Sunday, April 3, 2016

New Momentum in the Russia-China Partnership

Chinese President Xi Jinping
and Russian President Vladimir Putin
More than a temporary marriage of convenience

First published in the Jamesetown Foundation's Eurasia Daily Monitor Volume: 13 Issue: 62 March 30, 2016
By: Stephen Blank, is a Senior Fellow and resident Russia expert at the American Foreign Policy Council.  

Many observers of the Russo-Chinese relationship continue to believe that it is merely a marriage or axis of convenience, which will only last as long as it does not damage its two players’ other rational interests. This attitude clearly embodies the distinctive belief, particularly prevalent in the United States, that all governments—Moscow and Beijing included—are merely calculating Realists with no other motive. However, mounting evidence shows that this view fails to capture the growing closeness of Russian and Chinese positions on many global issues. Moreover, proponents of this perspective fail to see that China continues to make material concessions to Russia to keep it on China’s side, whereas Russia is also willing to take steps damaging to its relations with third parties in order to please China (see EDM, March 16).

Notably, Chinese President Xi Jinping recently urged both governments to strengthen communication and coordination in international security and on regional issues (presumably Korea, Southeast Asia, Japan, the Middle East and Ukraine) to achieve political solutions. He also reiterated that bilateral Sino-Russian cooperation plays a key role in safeguarding peace and stability in Asia and in the world more generally (China Daily, Xinhua, March 26). Beyond that, China’s Deputy Prime Minister Zhang Gaoli recently met with Gazprom head Alexander Miller and vowed to improve bilateral energy cooperation (Xinhua, March 22). To mollify Russia, China recently lent Gazprom $2.17 billion; and it appears that further loans to Russian energy companies as well as further Chinese investment in them will be forthcoming, thus representing a tangible manifestation of Chinese support for Russia against the West (see EDM, March 16). Indeed, China has already become the largest consumer of Russian crude oil (RT, March 14).

This cooperation is not only occurring in the energy sphere. China has now made advance payments for Russia’s high-tech S-400 surface-to-air anti-aircraft missile system, which it should begin receiving in 2017. While the specific missile that will be sold as part of the S-400 system has not yet been conclusively revealed, if it is the 40N6 model, it will provide China with the capability to cover a range of up to 400 kilometers. That will allow China to strike over all of Taiwan as well as reach targets as far as New Delhi, Calcutta, Hanoi, Seoul and all of North Korea. Armed with 40N6 missiles, Beijing’s S-400 launchers would also be able to fully protect the Yellow Sea and China’s Air Defense Identification Zone (ADIZ) in the East China Sea. But even a shorter-range missile would represent a significant upgrading of China’s capability for anti-access/area denial (A2/AD) operations (TASS, March 21; The Diplomat, March 22). This will certainly upset the military balance in the region, which is not necessarily in Moscow’s interest. Yet, Russian defense expert Vasily Kashin, of the Moscow-based Center for the Analysis of Strategies and Technology, a think tank closely tied to the defense industrial complex, has simultaneously advocated for still more enhanced military cooperation with China. Furthermore, Kashin has advocated for strong Russo-Chinese industrial cooperation in electronics and mining (Xinhua, March 25).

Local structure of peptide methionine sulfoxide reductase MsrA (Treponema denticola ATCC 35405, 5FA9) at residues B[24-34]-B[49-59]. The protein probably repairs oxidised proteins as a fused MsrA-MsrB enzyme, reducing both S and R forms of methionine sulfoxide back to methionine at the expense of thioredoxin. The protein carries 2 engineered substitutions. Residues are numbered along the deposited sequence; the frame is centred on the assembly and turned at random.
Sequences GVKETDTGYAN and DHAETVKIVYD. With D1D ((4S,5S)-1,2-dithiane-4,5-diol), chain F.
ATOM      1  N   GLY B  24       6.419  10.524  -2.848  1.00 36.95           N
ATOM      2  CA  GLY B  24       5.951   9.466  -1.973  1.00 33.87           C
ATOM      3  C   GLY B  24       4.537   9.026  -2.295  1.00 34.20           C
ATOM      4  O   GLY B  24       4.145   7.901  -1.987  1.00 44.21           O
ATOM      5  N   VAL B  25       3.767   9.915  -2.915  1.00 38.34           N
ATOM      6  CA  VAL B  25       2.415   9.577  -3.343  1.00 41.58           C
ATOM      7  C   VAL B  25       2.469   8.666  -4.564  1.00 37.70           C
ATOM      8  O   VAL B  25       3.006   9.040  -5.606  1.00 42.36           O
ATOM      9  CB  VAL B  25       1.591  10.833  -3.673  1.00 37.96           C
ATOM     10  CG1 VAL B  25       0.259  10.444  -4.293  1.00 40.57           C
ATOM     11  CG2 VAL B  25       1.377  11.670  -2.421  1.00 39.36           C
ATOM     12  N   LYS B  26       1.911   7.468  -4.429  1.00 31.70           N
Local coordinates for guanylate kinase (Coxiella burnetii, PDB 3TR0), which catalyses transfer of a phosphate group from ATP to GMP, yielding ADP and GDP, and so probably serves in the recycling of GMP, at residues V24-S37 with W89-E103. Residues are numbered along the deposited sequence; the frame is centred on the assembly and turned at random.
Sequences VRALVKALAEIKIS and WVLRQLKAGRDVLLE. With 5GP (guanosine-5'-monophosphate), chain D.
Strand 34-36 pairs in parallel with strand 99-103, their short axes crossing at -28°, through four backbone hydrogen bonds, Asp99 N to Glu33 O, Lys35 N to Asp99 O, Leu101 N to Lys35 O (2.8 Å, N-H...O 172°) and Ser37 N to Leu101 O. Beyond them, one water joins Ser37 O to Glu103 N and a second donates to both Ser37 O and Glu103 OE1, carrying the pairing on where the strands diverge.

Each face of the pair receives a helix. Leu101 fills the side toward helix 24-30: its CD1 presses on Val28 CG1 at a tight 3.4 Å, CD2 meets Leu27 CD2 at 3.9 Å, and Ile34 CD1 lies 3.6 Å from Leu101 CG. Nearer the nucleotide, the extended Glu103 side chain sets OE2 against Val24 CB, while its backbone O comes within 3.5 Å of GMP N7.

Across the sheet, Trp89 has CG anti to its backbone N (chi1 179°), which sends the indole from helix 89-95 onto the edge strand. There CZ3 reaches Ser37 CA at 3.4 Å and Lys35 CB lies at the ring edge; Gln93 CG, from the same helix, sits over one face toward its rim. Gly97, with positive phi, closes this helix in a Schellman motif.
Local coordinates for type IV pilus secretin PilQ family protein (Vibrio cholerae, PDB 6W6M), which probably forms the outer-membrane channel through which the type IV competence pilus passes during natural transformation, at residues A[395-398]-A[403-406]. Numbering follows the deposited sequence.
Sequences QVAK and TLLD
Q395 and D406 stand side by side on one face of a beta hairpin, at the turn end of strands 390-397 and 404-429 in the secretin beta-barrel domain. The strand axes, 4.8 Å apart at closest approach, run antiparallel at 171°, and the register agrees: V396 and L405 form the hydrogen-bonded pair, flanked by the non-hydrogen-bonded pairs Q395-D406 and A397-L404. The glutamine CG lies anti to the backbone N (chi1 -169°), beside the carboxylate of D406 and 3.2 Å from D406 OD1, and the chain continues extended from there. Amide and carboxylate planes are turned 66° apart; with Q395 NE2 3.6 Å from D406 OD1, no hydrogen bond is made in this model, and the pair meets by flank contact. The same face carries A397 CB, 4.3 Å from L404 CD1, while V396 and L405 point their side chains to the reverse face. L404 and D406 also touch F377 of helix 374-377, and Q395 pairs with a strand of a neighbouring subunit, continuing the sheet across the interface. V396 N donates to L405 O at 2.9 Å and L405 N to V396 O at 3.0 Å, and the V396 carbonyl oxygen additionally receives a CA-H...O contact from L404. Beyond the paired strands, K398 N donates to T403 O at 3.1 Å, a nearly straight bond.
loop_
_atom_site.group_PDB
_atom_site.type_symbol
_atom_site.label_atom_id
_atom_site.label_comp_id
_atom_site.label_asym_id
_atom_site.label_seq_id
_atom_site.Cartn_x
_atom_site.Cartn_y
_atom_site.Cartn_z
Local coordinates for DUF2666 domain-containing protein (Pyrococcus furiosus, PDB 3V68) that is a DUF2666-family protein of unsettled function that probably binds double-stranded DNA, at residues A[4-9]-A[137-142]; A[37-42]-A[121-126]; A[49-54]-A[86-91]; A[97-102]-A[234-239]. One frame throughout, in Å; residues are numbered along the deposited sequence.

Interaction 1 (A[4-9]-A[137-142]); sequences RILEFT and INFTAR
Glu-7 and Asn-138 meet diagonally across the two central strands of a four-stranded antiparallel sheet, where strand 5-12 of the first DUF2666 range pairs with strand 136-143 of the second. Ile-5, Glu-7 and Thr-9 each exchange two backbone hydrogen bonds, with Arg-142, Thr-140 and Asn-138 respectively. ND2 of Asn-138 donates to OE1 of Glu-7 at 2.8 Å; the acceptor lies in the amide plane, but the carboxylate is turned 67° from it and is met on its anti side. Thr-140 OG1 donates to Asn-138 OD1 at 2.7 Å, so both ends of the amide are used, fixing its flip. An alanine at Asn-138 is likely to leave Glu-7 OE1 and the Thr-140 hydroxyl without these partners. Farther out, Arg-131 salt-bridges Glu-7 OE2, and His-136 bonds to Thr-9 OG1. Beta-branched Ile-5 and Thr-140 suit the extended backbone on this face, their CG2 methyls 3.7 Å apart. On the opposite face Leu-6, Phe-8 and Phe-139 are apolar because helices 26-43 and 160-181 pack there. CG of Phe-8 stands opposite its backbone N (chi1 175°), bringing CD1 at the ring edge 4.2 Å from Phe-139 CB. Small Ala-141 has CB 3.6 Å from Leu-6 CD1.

On a different note, the Russian Ministry of Defense announced plans to continue its major military buildup on the Kurile Islands, the southernmost of which are claimed by Japan. In particular, Moscow is looking to deploy Bal-E and Bastion-P mobile coastal defense missile systems, anti-ship missiles, as well as Eleron-3 unmanned aerial vehicles (UAV). Russia is also considering setting up a naval base on those islands (Ministry of Defense of the Russian Federation, March 25).

It should be clear to any observer that this announcement regarding the further militarization of the Kuriles is a direct insult to Japan and its leader, Prime Minister Shinzo Abe. The timing of the announcement is particularly damaging to Moscow-Tokyo ties, as Abe is planning to travel to Russia to try and bring about a normalization of bilateral relations based on a transfer of at least two of the Kuriles back to Japan. Evidently, Russia is not prepared to make any meaningful concessions to Japan at the expense of Moscow’s ties to Beijing—Tokyo’s arch-rival in East Asia. And this decision, represents a practical response by Russia to the closer coordination on regional security that Xi has called for. China and Russia’s joint opposition to the US decision to deploy the THAAD missile defense system to South Korea against a North Korean threat provides another notable example (see EDM, March 16). Similarly, with regard to competing territorial claims in the South China Sea, while Russia says it would like to see these issues resolved peacefully and is unlikely to be enthusiastic about Chinese dominance there, its officials have now moved to follow China’s line by calling for the United States to stay out of the region. Indeed, Russian authorities have even declared that US presence in the South China Sea could constitute a threat to Moscow (RIA Novosti, December 8, 2015; Ministry of Foreign Affairs of the Russian Federation, FBIS SOV, January 7, 2015).

Given all these signs of ever-closer rapprochement between Moscow and Beijing, even at the expense of their other interests, is it really possible—let alone useful—to continue to cling to the belief that the Sino-Russian relationship is merely a temporary marriage of convenience?

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